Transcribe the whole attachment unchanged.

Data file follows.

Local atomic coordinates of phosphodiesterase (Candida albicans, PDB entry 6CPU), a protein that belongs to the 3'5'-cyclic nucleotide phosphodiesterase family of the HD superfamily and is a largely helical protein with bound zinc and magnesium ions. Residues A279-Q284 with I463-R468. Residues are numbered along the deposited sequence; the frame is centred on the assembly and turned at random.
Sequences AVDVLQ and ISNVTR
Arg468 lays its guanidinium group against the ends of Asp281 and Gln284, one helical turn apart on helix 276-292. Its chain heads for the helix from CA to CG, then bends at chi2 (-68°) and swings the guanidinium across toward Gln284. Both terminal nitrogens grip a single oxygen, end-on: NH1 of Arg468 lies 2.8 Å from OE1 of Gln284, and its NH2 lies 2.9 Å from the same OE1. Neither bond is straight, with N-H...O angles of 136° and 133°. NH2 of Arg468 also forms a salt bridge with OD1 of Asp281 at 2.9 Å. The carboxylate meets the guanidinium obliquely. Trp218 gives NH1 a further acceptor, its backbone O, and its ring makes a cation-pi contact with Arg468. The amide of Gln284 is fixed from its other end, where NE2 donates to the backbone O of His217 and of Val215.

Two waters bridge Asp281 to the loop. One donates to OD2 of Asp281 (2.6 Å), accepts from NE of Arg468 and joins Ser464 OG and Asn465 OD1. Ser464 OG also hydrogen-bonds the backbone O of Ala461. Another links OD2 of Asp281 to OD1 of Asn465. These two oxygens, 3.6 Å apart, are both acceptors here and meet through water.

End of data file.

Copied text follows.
Local atomic coordinates of phosphodiesterase (Candida albicans, PDB entry 6CPU), a protein that belongs to the 3'5'-cyclic nucleotide phosphodiesterase family of the HD superfamily and is a largely helical protein with bound zinc and magnesium ions. Residues A279-Q284 with I463-R468. Residues are numbered along the deposited sequence; the frame is centred on the assembly and turned at random.
Sequences AVDVLQ and ISNVTR
Arg468 lays its guanidinium group against the ends of Asp281 and Gln284, one helical turn apart on helix 276-292. Its chain heads for the helix from CA to CG, then bends at chi2 (-68°) and swings the guanidinium across toward Gln284. Both terminal nitrogens grip a single oxygen, end-on: NH1 of Arg468 lies 2.8 Å from OE1 of Gln284, and its NH2 lies 2.9 Å from the same OE1. Neither bond is straight, with N-H...O angles of 136° and 133°. NH2 of Arg468 also forms a salt bridge with OD1 of Asp281 at 2.9 Å. The carboxylate meets the guanidinium obliquely. Trp218 gives NH1 a further acceptor, its backbone O, and its ring makes a cation-pi contact with Arg468. The amide of Gln284 is fixed from its other end, where NE2 donates to the backbone O of His217 and of Val215.

Two waters bridge Asp281 to the loop. One donates to OD2 of Asp281 (2.6 Å), accepts from NE of Arg468 and joins Ser464 OG and Asn465 OD1. Ser464 OG also hydrogen-bonds the backbone O of Ala461. Another links OD2 of Asp281 to OD1 of Asn465. These two oxygens, 3.6 Å apart, are both acceptors here and meet through water.